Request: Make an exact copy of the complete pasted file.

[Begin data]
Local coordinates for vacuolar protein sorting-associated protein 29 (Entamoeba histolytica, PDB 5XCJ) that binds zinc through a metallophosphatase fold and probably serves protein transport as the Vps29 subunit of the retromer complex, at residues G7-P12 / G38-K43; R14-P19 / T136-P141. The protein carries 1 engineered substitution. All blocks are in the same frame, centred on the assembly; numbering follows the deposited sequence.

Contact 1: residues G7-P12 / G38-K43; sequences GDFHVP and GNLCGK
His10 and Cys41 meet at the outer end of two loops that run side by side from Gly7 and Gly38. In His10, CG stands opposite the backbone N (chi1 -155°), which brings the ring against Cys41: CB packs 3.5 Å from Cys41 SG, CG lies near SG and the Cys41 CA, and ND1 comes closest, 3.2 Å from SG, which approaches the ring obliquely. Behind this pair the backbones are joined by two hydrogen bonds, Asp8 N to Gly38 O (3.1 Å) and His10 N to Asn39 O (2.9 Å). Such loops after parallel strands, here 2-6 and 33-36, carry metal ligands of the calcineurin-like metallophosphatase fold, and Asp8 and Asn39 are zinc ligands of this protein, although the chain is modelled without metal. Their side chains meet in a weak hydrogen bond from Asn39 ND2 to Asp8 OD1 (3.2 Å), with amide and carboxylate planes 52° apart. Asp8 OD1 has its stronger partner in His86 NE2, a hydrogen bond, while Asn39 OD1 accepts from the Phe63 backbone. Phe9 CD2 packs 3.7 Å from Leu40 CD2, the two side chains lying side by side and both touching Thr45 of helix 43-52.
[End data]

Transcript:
Local coordinates for vacuolar protein sorting-associated protein 29 (Entamoeba histolytica, PDB 5XCJ) that binds zinc through a metallophosphatase fold and probably serves protein transport as the Vps29 subunit of the retromer complex, at residues G7-P12 / G38-K43; R14-P19 / T136-P141. The protein carries 1 engineered substitution. All blocks are in the same frame, centred on the assembly; numbering follows the deposited sequence.

Contact 1: residues G7-P12 / G38-K43; sequences GDFHVP and GNLCGK
His10 and Cys41 meet at the outer end of two loops that run side by side from Gly7 and Gly38. In His10, CG stands opposite the backbone N (chi1 -155°), which brings the ring against Cys41: CB packs 3.5 Å from Cys41 SG, CG lies near SG and the Cys41 CA, and ND1 comes closest, 3.2 Å from SG, which approaches the ring obliquely. Behind this pair the backbones are joined by two hydrogen bonds, Asp8 N to Gly38 O (3.1 Å) and His10 N to Asn39 O (2.9 Å). Such loops after parallel strands, here 2-6 and 33-36, carry metal ligands of the calcineurin-like metallophosphatase fold, and Asp8 and Asn39 are zinc ligands of this protein, although the chain is modelled without metal. Their side chains meet in a weak hydrogen bond from Asn39 ND2 to Asp8 OD1 (3.2 Å), with amide and carboxylate planes 52° apart. Asp8 OD1 has its stronger partner in His86 NE2, a hydrogen bond, while Asn39 OD1 accepts from the Phe63 backbone. Phe9 CD2 packs 3.7 Å from Leu40 CD2, the two side chains lying side by side and both touching Thr45 of helix 43-52.